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Suez Canal panorama, showing El Ballah Bypass - Egypt

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Published on Sep 17, 2008

During the quarter of a century that I've lived in Egypt I have always been intrigued to see vessels plying the Suez Canal. Indeed, the ship convoys often appeared to be floating across the desert as if by magic if I was situated far enough away from the canal at the time of sighting. So I'm sure no one will be surprised when I admit that I have long wondered how a local resident could sail through the canal.




Unfortunately, I never found an answer to that question. However, in the autumn of 2004 and again in the spring of 2008 I was able to join two international cruises which included Suez Canal transits. In November 2004 I sailed south from Alexandria to Mombasa, Kenya on the 10,000-ton, 208-passenger Seabourn Spirit; and in May 2008 I sailed north during an Africa circumnavigation cruise on Holland America Line's 38,000-ton, 793-passenger Prinsendam.

The Suez Canal was constructed by forced labor at a cost of USD 100 million over a 10 1/2-year period by Ferdinand de Lesseps' Universal Company for the Suez Maritime Canal, which was formed in 1858. The canal was opened on November 17, 1869 by the French Empress Eugenie. 163 km (101 miles) long and 600 meters (1,968 feet) wide in its narrowest stretch, the canal links the Mediterranean at Port Said to the Red Sea at Suez. With an average transit time of 15 hours, the canal saves ships 11,829 km (7,350 miles) compared to the circumnavigation of Africa.

The Suez Canal, which has no locks, accommodates about 50 ships daily and is capable of handling up to 80 ships in a single day. The current maximum draft allowed is 16 meters (53 feet), and modifications now underway should increase this to 22 meters (72 feet). While ships which displace up to 150,000 tons can now transit the canal, after 2010 fully-laden supertankers will also be able to pass. At present supertankers have the option of transferring a portion of their cargo onto an Egyptian boat and then reloading after their canal transit.




Incredibly, the average toll is USD 205,000. So it is difficult to imagine what the cost must be to operate a supertanker all the way around the Cape of Good Hope. No wonder supertankers would bother to offload and reload cargo in order to transit the canal! In 2005 some 18,193 vessels, or about 7.5% of worldwide shipping, crossed through the Suez Canal. Transit fees routinely total well over USD 3 billion.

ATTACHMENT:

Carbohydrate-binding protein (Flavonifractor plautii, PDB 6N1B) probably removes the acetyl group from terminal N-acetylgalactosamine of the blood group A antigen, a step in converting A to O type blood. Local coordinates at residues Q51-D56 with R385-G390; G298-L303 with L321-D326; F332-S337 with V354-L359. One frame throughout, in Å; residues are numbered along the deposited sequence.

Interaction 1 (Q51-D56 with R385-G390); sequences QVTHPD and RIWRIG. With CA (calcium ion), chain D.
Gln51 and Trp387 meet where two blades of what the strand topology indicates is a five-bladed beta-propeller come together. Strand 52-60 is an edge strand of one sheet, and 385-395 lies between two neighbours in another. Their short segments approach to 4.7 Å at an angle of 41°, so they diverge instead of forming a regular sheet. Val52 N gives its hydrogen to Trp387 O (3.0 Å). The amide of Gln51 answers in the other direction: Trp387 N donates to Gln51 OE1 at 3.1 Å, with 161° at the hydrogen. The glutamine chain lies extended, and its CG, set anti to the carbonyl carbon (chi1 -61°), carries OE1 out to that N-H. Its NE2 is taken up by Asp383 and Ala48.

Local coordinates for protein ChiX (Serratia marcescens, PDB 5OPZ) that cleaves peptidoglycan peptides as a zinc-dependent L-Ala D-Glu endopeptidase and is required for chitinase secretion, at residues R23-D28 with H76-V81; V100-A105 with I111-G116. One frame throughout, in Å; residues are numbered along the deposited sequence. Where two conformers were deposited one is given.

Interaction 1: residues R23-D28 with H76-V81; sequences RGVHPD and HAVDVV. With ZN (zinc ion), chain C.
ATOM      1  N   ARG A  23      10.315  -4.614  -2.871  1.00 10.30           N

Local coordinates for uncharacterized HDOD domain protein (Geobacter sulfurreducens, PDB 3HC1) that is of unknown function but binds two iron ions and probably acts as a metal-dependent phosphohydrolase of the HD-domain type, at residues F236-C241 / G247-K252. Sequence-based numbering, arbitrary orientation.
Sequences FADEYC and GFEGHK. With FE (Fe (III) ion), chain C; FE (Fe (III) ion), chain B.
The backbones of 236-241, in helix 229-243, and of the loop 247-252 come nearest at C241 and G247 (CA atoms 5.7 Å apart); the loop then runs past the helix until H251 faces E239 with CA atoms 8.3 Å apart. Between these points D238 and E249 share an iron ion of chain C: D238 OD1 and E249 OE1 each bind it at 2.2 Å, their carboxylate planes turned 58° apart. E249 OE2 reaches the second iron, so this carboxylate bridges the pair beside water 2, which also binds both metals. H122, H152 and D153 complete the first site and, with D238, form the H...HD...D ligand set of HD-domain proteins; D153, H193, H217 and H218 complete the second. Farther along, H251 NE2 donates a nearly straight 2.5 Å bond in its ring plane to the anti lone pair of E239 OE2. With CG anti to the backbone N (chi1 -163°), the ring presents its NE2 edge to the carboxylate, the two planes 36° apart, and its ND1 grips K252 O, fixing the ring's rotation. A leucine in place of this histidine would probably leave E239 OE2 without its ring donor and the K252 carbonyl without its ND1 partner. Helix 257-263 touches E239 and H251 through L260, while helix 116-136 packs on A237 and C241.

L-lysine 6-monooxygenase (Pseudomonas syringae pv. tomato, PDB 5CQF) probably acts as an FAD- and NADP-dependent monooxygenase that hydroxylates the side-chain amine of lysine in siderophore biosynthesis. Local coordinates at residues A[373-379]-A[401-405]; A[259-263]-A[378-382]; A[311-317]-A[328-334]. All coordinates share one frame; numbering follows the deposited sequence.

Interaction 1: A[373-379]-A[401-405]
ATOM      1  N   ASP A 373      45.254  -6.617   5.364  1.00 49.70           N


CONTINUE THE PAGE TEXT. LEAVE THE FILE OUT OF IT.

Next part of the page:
While only a single shipping lane exists in the canal, there are two major turnouts for passing. Typically three convoys transit the canal daily. The initial southbound convoy departs Port Said and proceeds as far as the Great Bitter Lake south of Ismailia. There the convoy awaits the northbound convoy before continuing south to Suez. The second southbound convoy is passed by the northbound convoy in the bypass at El Ballah (shown in this video clip) which lies between Ismailia and El Qantara. In order to reduce erosion, transit speeds are held to about 8 knots or some 15 km (9 miles) per hour.




Both of my Suez Canal transits were a little unusual. The journey begins very early in the morning no matter which direction one's ship is traveling. In 2004 Seabourn Spirit got the usual pre-dawn start from Port Said. But our southbound transit time was greatly increased due to a reported minor ship collision in the northbound convoy. The ensuing delay caused us to be sidelined in the Great Bitter Lake for a number of extra hours, and we only exited the canal at Suez very late that night.




On the other hand, in 2008 the captain of the Prinsendam was contacted by Suez Canal Authority officials a couple of hours early, at about 4 AM, and told to proceed as the lead ship in that day's northbound convoy. As the captain thought it best to avoid making a public announcement on board at that early hour, by the time most passengers awoke, expecting to see Suez from their balconies, our ship was already sailing in the Little Bitter Lake.

As is the case on Nile cruises, passengers who transit the Suez Canal will glimpse many interesting vignettes of local life. The bad news is that, while lying at anchor, the local flies are nothing short of murderous!

Unfortunately there is still no way for locals in Egypt to enjoy a simple transit of the Suez Canal. Only those willing to consider taking a full cruise will ever have the unique opportunity to experience a Suez Canal transit.

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